Also, who doesn’t love the hopefulness (and art history lesson) of the credits:

You have to believe that this time around, we’ll get it right, working hand-in-hand with technology.

There is No Planet B

It’s not like the humans who managed to flee earth settled into a new, permanent planet, colonizing Mars or someplace outside the Milky Way. They’re just in orbit. In limbo. They goofed and are now literally going in circles. To escape their dystopic earth, they were advertised a utopia that become a dystopia. Going in circles.

Moving Forward, Breaking the Cycle

Again, that end credit scene is short, but it serves as a nice epilogue for the film. We get our happy ending with Wall-E and EVE, but make no mistake, the future will be hard work. It will be starting from scratch. It will be manual labor, trial and error.

It will be different this time.

Let’s hope we don’t get to there.


Now then.

If I had to pick the most important animated feature from the decade before Wall-E, there’s no doubt in my mind that it would be Hayao Miyazaki’s Princess Mononoke (1997).

Princess Mononoke

Princess Mononoke, I feel, is one of the most important films, period. Director Hayao Miyazaki and fellow Studio Ghibli co-founder and director Isao Takahata are known for films with strong environmental themes, pacifism and/or anti-war sentiment, and dimensioned female leads. The studio’s collective filmography checks most of these off in each film, none so magnificently as this film.

Environmentalist themes run strong through films like Nausicaa of the Valley of the Wind (1984) and My Neighbor Totoro (1988), but none compare to Mononoke‘s depth.

Miyazaki is an incredibly political, outspoken person, and most of his films reflect his opinions, which were heavily shaped by his experiences as a boy during WWII.

I’ve come to the point where I just can’t make a movie without addressing the problem of humanity as part of an ecosystem.

Hayao Miyazaki

Mononoke, while a period piece (set in a mythical version of Japan’s Muromachi period, 1333-1568AD), holds a dangerously sharp mirror up to the present day, and does so with more urgency as the film ages. When the film first came out (1997 in Japan, 1999 in the US), we were approaching a new millennium and were advancing technologically faster than ever before. I suppose that’s true of every moment of progress, but that was a particular paradigm shift–the dawn of a more widely accessible internet and personal computers.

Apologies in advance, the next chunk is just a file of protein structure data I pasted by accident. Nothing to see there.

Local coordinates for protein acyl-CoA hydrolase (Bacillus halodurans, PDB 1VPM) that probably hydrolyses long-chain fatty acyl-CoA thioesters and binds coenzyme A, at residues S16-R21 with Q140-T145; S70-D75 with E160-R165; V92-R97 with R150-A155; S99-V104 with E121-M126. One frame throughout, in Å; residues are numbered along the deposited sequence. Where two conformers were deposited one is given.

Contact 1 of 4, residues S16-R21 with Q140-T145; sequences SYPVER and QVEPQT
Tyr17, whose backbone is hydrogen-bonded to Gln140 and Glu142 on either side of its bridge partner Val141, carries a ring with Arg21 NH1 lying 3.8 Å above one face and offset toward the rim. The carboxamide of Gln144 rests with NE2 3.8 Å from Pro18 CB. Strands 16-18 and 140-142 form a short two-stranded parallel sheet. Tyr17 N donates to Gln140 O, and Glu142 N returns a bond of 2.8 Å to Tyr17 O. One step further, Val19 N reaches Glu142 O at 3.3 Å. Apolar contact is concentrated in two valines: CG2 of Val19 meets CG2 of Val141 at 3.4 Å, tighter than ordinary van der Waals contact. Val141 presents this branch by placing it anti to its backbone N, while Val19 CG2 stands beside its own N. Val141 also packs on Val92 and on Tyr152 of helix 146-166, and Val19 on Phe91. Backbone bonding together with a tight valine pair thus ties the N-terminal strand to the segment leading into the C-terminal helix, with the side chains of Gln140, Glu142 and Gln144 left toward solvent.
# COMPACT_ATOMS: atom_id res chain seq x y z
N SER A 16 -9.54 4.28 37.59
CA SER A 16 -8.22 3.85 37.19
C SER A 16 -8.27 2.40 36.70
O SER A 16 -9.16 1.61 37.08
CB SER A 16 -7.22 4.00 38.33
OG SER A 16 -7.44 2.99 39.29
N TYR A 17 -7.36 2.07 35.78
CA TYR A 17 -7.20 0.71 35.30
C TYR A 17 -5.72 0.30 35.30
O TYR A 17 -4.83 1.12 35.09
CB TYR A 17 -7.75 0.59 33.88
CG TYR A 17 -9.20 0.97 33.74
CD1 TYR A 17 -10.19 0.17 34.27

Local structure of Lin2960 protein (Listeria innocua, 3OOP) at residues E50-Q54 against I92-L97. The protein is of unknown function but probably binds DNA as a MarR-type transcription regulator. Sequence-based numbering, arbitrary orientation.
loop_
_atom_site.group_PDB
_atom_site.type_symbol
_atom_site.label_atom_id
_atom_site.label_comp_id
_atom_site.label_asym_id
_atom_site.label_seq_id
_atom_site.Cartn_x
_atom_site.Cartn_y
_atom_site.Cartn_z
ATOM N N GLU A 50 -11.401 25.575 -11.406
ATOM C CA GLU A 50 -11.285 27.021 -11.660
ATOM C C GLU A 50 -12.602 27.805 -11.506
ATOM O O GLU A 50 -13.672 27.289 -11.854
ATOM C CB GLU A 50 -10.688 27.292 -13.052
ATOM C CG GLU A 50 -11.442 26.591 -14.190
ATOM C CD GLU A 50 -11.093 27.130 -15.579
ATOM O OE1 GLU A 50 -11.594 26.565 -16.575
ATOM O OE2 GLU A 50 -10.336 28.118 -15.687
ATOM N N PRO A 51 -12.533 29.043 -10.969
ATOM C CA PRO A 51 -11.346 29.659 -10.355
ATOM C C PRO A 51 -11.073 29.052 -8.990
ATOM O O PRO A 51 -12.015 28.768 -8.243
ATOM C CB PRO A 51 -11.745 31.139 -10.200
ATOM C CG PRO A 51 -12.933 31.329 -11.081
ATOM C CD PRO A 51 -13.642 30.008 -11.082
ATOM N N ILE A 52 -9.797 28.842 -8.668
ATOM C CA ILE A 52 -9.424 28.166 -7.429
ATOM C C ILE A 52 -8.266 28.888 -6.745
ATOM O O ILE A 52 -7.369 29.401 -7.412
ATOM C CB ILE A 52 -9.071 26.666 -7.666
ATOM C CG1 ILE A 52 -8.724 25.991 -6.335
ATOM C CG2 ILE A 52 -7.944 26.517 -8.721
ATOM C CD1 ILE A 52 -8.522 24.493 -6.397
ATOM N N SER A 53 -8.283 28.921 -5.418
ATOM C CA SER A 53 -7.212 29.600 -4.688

We are introduced to a similar world on the cusp of a major change in Mononoke, for man can now forge metal. Men have steel swords, men have guns and gunpowder. Men have tipped the scales in a seemingly unnatural way.

As Bambi’s mother warned, “Man was in the forest.”

Humans as Separate from Nature

Both Wall-E and Mononoke do a great job of separating humanity from nature, of making them seem like separate entities rather than connected.

Wall-E‘s humans live in a sterile, eerily clean and cold future city devoid of the greenery of every urban designer’s dream. The humans have lost their humanity, as detailed earlier, but that goes beyond their disconnect from each other, but even their disconnect from their bodies in not seeing with their eyes, but with screens and not being as generally mobile. They all wear the same outfits (granted that was probably more for production’s sake, but still), eat the same food, live the same. There don’t seem to be people who use their hands, have skills or trades.

Mononoke’s main human group–excluding the titular monster princess herself, San–live physically distanced from the forest, in a barren area stripped of its natural resources. It’s a fortress with tall walls made of cut down trees–a warning to nature itself. The village where protagonist Ashitaka is from (and is banished from) lives more connected to nature, and it is because of their recognition that the gods of the forest are displeased that they send Ashitaka away. I do think it’s a bit much to exile him forever considering he saved the village, but, sure, his village has their beliefs I suppose.